Allan Clifford on Calvin and 1 John 2:2

   Posted by: CalvinandCalvinism   in Calvin and 1 John 2:2


8. I John 2:2, unlike John 3:16, contains an explicit reference to the atonement: ‘And he is the propitiation for our sins: and not for ours only, but also for [the sins of] the whole world.’ Owen insists that the verse is not a statement about general redemption, but about the provision of grace for believers throughout the world. In short, holos kosmos is no more than the ekklesia katholike: the church universal, or the elect of God everywhere.104 Owen carefully observes that the Apostle is seeking to ‘give consolation’ to believers by linking Christ’s death with his present intercession for them (v. I ).105 But in calling believers ‘all nations’, he effectively particularizes a general expression to suit his theological purposes. That said, he has the partial support of Calvin, who maintains that ‘John’s purpose was only to make the blessing’ of Christ’s propitiation ‘common to the whole church.’106 However, since Calvin was opposing the idea of an absolute universalism, even embracing the possible salvation of Satan himself, he needlessly went beyond his usual solution. In fact, he admits the truth of the sufficiency-efficiency distinction, while denying that it fits the passage. But Calvin’s view of a universal satisfaction, as well as a twofold intercession, distances him from Owen’s basic approach to J John 2:2.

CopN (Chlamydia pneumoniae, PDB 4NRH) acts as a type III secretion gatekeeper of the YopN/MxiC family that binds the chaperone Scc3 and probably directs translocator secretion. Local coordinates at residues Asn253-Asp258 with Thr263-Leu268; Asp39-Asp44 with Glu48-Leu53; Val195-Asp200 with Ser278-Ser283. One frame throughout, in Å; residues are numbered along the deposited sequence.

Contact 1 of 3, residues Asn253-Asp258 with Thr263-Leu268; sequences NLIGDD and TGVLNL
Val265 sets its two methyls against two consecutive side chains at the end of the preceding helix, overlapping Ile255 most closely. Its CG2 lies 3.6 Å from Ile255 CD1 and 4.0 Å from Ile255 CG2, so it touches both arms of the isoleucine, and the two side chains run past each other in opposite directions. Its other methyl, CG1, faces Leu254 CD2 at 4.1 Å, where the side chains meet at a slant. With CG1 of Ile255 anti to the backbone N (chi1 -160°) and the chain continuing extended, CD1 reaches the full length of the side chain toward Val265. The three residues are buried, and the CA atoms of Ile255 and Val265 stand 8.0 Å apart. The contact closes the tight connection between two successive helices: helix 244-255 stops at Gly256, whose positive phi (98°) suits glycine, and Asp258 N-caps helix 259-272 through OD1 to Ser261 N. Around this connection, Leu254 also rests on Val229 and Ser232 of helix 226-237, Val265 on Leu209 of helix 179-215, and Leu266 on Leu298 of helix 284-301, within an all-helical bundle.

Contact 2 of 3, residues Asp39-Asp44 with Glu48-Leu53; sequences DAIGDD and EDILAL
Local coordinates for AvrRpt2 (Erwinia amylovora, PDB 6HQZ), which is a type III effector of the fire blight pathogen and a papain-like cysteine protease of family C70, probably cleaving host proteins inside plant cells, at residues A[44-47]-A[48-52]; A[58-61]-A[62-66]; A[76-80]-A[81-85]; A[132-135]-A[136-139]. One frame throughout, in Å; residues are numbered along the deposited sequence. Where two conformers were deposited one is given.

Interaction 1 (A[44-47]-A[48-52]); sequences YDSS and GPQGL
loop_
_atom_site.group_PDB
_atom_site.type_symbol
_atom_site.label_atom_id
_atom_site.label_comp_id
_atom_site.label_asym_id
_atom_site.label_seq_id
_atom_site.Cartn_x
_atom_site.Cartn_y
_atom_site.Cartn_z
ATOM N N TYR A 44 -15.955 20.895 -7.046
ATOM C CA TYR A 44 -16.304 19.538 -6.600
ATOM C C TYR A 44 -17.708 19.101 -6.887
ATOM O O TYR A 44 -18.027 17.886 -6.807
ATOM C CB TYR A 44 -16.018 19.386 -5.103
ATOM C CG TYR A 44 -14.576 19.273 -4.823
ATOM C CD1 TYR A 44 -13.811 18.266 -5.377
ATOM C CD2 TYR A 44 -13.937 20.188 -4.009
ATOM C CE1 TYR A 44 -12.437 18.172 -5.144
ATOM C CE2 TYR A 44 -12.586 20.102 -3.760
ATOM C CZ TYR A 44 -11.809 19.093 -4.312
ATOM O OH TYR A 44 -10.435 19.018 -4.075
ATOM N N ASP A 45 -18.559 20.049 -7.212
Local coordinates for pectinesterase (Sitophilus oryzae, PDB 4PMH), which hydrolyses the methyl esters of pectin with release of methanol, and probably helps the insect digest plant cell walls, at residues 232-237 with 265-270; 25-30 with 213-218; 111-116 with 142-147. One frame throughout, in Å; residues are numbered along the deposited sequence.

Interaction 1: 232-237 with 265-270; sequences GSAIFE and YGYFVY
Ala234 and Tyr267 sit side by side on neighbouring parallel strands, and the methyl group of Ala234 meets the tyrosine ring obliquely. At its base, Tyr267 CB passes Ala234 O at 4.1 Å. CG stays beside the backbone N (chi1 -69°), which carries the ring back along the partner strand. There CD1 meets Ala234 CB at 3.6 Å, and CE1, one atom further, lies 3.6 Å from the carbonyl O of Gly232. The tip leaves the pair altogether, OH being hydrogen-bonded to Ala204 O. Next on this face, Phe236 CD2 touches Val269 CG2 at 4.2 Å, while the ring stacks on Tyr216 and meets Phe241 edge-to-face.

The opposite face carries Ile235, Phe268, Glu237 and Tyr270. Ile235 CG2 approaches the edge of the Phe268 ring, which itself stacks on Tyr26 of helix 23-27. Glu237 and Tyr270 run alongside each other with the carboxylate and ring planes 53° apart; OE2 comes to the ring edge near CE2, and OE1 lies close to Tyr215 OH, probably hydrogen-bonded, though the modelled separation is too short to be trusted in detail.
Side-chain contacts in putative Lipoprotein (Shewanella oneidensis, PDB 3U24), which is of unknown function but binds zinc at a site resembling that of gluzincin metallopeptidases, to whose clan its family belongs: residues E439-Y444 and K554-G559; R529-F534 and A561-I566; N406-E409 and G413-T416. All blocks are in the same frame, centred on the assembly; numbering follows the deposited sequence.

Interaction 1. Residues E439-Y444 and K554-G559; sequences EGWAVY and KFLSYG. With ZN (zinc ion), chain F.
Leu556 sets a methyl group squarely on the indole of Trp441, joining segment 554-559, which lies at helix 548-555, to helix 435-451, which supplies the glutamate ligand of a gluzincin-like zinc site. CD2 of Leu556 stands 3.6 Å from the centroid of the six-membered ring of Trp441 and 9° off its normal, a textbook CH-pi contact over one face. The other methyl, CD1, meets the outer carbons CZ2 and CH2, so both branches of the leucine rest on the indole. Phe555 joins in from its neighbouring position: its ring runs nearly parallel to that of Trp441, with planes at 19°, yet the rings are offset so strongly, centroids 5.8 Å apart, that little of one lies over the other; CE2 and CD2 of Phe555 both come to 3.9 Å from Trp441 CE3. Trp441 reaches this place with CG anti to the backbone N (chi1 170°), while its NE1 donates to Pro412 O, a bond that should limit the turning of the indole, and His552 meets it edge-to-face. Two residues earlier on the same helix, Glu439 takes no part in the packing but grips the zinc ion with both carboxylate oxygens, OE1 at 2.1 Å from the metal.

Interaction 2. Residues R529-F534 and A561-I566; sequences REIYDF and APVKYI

Alan C. Clifford, Atonement and Justification (Oxford: Clarendon Press, 1990), 154-155. [Some reformatting; footnote values and content original; and underlining mine.]


104DD 336.

105Ibid. 332 ff.

106Comm. I John 2:2.

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